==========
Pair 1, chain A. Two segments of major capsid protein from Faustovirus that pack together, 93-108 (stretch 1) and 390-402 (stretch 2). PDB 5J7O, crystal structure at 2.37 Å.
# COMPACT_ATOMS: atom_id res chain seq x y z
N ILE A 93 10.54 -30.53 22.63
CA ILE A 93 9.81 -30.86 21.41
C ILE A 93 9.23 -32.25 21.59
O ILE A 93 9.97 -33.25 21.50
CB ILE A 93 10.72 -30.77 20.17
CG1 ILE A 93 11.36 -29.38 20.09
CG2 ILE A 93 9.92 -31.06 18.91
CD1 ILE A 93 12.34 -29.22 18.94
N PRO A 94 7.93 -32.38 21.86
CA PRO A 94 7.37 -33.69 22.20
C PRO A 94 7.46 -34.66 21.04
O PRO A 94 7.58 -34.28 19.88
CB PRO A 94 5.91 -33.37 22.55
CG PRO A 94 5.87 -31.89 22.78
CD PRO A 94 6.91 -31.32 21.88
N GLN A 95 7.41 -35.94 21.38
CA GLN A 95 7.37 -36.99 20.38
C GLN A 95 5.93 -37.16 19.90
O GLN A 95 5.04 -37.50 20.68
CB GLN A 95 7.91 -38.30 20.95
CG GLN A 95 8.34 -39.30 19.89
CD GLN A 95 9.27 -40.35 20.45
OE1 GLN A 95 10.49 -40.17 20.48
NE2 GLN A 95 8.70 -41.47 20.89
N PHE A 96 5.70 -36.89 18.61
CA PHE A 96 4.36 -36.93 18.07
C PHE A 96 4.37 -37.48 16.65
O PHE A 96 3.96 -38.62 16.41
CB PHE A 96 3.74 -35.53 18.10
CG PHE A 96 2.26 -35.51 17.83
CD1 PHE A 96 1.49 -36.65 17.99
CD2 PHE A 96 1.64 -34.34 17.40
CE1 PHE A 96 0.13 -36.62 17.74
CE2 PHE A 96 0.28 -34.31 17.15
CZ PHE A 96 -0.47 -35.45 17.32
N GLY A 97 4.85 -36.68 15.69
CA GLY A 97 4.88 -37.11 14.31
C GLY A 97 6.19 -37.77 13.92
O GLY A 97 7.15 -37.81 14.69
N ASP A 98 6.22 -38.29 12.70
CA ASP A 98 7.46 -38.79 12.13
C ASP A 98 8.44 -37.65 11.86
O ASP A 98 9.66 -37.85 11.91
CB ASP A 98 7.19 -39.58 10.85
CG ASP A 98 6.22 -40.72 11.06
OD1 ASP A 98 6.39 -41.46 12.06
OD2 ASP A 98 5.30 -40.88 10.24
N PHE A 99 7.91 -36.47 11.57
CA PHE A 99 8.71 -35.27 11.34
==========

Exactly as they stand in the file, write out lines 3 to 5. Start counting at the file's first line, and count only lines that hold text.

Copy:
N ILE A 93 10.54 -30.53 22.63
CA ILE A 93 9.81 -30.86 21.41
C ILE A 93 9.23 -32.25 21.59